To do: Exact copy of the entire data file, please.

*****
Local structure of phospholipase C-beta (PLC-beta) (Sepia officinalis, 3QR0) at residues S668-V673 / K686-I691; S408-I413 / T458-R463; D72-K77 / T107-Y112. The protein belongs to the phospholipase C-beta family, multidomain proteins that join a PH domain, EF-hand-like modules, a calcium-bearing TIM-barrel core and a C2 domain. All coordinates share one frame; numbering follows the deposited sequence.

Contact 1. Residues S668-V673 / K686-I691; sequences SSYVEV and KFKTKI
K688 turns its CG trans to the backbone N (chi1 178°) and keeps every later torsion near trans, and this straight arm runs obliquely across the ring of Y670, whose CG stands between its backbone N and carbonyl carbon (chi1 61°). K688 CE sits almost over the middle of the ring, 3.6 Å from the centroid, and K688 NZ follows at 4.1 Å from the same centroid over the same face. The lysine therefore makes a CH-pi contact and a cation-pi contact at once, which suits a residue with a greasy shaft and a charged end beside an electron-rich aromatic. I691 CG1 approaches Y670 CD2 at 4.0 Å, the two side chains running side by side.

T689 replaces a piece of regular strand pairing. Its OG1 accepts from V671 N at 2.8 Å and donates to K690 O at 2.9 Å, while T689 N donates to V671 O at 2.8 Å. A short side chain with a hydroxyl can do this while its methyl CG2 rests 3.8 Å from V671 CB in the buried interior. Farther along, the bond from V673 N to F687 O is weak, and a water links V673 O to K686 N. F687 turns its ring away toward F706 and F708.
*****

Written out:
Local structure of phospholipase C-beta (PLC-beta) (Sepia officinalis, 3QR0) at residues S668-V673 / K686-I691; S408-I413 / T458-R463; D72-K77 / T107-Y112. The protein belongs to the phospholipase C-beta family, multidomain proteins that join a PH domain, EF-hand-like modules, a calcium-bearing TIM-barrel core and a C2 domain. All coordinates share one frame; numbering follows the deposited sequence.

Contact 1. Residues S668-V673 / K686-I691; sequences SSYVEV and KFKTKI
K688 turns its CG trans to the backbone N (chi1 178°) and keeps every later torsion near trans, and this straight arm runs obliquely across the ring of Y670, whose CG stands between its backbone N and carbonyl carbon (chi1 61°). K688 CE sits almost over the middle of the ring, 3.6 Å from the centroid, and K688 NZ follows at 4.1 Å from the same centroid over the same face. The lysine therefore makes a CH-pi contact and a cation-pi contact at once, which suits a residue with a greasy shaft and a charged end beside an electron-rich aromatic. I691 CG1 approaches Y670 CD2 at 4.0 Å, the two side chains running side by side.

T689 replaces a piece of regular strand pairing. Its OG1 accepts from V671 N at 2.8 Å and donates to K690 O at 2.9 Å, while T689 N donates to V671 O at 2.8 Å. A short side chain with a hydroxyl can do this while its methyl CG2 rests 3.8 Å from V671 CB in the buried interior. Farther along, the bond from V673 N to F687 O is weak, and a water links V673 O to K686 N. F687 turns its ring away toward F706 and F708.